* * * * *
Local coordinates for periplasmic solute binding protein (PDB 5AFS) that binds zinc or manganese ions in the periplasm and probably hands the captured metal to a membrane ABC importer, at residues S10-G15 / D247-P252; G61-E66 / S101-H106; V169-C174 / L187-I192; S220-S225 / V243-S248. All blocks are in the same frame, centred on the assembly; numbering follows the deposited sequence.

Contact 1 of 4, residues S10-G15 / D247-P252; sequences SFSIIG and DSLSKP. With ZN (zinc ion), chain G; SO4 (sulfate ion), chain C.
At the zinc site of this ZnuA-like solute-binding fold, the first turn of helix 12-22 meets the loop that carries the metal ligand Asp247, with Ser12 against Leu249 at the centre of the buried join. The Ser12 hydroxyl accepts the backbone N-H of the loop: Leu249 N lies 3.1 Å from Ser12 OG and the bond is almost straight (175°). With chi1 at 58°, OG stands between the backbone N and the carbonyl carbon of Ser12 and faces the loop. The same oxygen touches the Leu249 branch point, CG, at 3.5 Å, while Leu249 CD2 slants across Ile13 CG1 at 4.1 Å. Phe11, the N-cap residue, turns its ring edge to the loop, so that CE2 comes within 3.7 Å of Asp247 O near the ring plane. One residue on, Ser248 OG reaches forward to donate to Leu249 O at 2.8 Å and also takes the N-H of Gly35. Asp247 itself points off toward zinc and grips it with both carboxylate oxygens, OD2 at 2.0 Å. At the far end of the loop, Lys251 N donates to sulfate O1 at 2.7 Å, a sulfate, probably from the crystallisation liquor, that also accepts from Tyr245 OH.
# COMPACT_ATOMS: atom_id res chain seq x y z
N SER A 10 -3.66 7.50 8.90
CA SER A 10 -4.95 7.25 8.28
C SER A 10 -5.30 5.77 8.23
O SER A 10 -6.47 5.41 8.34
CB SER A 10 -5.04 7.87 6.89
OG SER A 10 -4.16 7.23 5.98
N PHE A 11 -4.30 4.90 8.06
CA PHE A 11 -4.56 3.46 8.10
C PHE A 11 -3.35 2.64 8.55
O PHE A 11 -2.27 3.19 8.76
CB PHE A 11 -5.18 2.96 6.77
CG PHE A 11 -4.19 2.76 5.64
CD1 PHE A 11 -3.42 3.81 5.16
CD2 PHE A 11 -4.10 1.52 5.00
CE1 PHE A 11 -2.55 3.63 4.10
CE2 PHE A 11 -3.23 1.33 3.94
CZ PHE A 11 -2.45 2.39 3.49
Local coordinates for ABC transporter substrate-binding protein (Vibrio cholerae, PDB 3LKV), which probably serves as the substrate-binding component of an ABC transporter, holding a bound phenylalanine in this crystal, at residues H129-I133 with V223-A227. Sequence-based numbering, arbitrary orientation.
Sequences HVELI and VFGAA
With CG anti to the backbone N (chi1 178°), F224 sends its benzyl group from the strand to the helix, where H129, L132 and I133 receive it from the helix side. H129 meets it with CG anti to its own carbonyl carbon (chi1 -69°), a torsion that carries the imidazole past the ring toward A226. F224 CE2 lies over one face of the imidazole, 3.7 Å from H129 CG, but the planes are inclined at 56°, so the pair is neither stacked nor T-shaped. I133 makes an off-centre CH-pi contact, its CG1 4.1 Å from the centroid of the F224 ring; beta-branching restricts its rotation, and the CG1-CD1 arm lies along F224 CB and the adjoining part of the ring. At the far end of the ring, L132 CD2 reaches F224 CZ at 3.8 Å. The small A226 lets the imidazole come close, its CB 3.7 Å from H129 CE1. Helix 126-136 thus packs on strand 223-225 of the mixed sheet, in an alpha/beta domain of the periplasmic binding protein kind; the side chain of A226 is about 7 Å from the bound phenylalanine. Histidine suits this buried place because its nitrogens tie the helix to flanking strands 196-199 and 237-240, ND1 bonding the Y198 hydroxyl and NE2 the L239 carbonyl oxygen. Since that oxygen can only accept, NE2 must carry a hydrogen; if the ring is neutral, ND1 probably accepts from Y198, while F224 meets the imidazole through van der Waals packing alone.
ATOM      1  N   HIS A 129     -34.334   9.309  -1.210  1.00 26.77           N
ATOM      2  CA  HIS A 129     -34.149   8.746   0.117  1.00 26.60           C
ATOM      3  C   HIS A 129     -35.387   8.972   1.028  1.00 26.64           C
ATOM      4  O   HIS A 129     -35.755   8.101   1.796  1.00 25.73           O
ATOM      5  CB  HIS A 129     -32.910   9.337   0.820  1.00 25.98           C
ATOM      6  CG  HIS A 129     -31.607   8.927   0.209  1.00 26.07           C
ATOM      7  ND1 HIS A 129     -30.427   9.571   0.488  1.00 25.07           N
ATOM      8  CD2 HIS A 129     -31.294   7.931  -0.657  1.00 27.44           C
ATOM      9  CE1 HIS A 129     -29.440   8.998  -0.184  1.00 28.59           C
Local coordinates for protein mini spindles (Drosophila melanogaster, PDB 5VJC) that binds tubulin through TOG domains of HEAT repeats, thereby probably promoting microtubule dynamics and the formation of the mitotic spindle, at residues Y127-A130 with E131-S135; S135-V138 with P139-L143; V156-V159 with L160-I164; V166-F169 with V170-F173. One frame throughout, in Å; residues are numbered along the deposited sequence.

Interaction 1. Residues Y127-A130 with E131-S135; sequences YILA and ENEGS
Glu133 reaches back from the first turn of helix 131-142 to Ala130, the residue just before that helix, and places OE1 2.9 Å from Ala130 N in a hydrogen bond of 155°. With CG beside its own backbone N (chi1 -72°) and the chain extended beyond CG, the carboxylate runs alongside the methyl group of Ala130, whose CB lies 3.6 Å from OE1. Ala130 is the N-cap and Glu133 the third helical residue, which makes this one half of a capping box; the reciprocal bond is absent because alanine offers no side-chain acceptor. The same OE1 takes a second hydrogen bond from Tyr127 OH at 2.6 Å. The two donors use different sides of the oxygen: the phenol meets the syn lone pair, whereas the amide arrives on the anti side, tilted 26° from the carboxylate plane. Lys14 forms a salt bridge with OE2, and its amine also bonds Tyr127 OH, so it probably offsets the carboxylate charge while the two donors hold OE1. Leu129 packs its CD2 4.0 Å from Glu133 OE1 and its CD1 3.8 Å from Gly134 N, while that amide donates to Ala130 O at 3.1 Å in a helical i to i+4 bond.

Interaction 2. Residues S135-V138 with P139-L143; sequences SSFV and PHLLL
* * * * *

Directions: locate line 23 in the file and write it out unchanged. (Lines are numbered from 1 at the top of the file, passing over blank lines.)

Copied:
Sequences HVELI and VFGAA